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World News

Bishop of London 'profoundly sorry' over C of E's historic links to slave trade

by Donna Birrell

The Bishop of London says she is profoundly sorry for the involvement of past Bishops of London in the transatlantic slave trade.

Rt Rev Dame Sarah Mullaly was speaking at a preview of an exhibition at Fulham Palace examining the systems which ultimately led to the ending of the transatlantic slave trade.

She said the historic involvement of the Bishop of London and the Church of England in colonialism and slavery continues to be a source of great shame.

The Church of England was deeply implicated in Britain’s colonial expansion and the transatlantic traffic in enslaved Africans. The Bishop of London was one of the Church’s most senior figures, having jurisdiction over the British colonies around the world.

Some Bishops of London were personally involved with or benefitted from colonialism and the slave trade. One Bishop is known to have owned enslaved people, another exploited his connections overseas to import thousands of plant species to Fulham Palace. Other Bishops owned land abroad, or invested money in trading companies like the Royal African Company.

In 2020 Fulham Palace Trust started to research the historic role of the Bishops of London in colonialism and transatlantic slavery. The research informed Fulham Palace’s decision to empower people who are descended from those who were enslaved or indentured to shape and lead on future projects, including this current temporary exhibition.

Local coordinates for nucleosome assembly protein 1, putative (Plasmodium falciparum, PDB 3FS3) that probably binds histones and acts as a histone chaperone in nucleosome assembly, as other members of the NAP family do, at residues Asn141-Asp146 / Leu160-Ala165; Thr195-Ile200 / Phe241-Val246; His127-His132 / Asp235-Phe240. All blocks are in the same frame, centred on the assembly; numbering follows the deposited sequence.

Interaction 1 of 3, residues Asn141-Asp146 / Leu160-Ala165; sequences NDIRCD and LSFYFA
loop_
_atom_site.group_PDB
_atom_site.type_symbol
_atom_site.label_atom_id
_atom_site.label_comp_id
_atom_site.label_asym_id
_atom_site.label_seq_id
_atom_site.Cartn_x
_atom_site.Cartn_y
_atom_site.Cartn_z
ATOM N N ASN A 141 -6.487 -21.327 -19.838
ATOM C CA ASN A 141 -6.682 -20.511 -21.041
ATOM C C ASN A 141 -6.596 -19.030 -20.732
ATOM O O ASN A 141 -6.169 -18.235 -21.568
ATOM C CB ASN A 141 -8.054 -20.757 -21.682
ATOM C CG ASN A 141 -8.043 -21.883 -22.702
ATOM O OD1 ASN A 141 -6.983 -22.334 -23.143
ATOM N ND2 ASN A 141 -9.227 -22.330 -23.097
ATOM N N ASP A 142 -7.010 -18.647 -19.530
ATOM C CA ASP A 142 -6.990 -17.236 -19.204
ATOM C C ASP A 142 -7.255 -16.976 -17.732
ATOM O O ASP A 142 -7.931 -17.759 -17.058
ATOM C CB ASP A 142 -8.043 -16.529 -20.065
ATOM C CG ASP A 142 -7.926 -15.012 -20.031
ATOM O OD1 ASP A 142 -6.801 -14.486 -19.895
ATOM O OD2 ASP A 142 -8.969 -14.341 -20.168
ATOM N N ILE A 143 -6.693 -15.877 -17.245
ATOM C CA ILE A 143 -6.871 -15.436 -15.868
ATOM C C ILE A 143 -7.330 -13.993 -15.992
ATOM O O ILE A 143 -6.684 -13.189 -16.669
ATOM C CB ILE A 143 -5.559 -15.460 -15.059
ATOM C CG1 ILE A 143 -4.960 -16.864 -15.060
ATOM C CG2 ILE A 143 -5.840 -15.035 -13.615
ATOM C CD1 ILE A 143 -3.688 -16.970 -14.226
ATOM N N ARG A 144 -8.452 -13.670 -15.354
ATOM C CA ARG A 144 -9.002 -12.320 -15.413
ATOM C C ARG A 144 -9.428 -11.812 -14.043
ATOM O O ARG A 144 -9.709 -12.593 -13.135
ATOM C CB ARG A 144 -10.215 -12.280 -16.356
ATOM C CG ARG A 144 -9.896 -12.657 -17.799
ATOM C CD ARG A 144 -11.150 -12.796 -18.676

Over a hundred participants from five schools and community groups in London have been involved in putting the exhibition together.

Bishop Sarah said :

“I am profoundly sorry for the harm that was inflicted by my predecessors through their involvement with the transatlantic slave trade. It continues to be a source of great shame to us as a Diocese, and this exhibition at Fulham Palace comes as a painful but vital reminder of the Church’s role in this reprehensible period of our history - one which still adversely impacts descendants of enslaved people, manifesting in a range of issues from systemic inequalities to explicit racism.

“Today, we are committed to having racial justice woven into every aspect of what we do, and we are focused on taking practical steps towards building communities and cultures that are inclusive and fair for all. Earlier this year, the Church Commissioners committed to addressing past wrongs for its involvement in the slave trade with a £100m fund delivering a programme of investment, research, and engagement. Our attempts to right this wrong will never be enough, but understanding and responding to our past can help us create a positive and lasting legacy to serve communities impacted by slavery.”

Fulham Palace was home to 120 Bishops of London over a period of 1300 years.

The exhibition opens on Monday 24th April and is free, although Fulham Palace Trust says advance booking is encouraged.

 

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